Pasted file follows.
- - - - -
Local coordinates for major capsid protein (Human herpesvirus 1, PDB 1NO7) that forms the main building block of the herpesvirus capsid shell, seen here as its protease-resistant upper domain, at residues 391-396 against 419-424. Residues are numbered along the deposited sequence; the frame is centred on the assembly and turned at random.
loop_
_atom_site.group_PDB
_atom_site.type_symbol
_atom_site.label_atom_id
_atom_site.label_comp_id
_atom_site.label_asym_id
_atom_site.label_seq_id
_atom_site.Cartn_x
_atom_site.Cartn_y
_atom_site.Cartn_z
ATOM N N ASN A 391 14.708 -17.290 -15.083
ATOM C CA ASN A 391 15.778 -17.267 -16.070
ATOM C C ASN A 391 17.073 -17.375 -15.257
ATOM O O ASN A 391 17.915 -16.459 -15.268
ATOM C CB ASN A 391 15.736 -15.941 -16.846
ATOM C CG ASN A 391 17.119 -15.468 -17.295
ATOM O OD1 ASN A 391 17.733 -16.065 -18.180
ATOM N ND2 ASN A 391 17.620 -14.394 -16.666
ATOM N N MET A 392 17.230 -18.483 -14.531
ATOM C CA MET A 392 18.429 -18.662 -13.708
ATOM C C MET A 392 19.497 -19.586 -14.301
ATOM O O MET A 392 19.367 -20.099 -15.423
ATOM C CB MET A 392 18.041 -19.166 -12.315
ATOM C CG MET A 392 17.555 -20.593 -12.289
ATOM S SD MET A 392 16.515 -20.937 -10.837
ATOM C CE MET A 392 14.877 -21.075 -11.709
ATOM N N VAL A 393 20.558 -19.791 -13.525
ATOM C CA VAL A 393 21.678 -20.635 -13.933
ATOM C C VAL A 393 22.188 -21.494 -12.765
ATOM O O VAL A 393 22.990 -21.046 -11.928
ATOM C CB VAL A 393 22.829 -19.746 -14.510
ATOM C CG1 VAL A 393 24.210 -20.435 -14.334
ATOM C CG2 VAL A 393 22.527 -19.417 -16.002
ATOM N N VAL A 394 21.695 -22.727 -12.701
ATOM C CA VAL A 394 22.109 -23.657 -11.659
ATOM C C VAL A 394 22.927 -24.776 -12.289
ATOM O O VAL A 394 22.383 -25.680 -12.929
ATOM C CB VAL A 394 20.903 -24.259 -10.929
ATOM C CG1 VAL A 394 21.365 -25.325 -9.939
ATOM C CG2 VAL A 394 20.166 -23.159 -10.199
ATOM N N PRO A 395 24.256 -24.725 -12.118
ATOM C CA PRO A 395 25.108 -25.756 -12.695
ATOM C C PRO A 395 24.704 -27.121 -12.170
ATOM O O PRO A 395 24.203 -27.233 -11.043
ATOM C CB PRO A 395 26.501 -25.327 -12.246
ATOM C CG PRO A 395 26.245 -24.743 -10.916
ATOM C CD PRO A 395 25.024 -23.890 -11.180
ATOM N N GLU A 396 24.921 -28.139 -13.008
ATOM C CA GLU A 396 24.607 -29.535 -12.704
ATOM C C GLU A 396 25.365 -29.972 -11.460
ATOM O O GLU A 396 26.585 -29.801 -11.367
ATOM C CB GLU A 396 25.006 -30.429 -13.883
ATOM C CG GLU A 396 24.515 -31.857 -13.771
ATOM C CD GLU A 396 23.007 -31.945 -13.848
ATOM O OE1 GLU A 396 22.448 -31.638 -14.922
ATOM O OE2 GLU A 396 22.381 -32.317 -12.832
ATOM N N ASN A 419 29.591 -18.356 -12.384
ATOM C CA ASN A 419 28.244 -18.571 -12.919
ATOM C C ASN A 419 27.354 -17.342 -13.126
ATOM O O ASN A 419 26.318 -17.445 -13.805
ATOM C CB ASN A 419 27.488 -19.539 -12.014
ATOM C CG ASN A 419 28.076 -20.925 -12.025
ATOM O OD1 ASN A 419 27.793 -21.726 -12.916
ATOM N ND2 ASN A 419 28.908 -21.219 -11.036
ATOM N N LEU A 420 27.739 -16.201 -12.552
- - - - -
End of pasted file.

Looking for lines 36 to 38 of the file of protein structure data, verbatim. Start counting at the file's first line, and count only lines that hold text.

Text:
ATOM C CA VAL A 394 22.109 -23.657 -11.659
ATOM C C VAL A 394 22.927 -24.776 -12.289
ATOM O O VAL A 394 22.383 -25.680 -12.929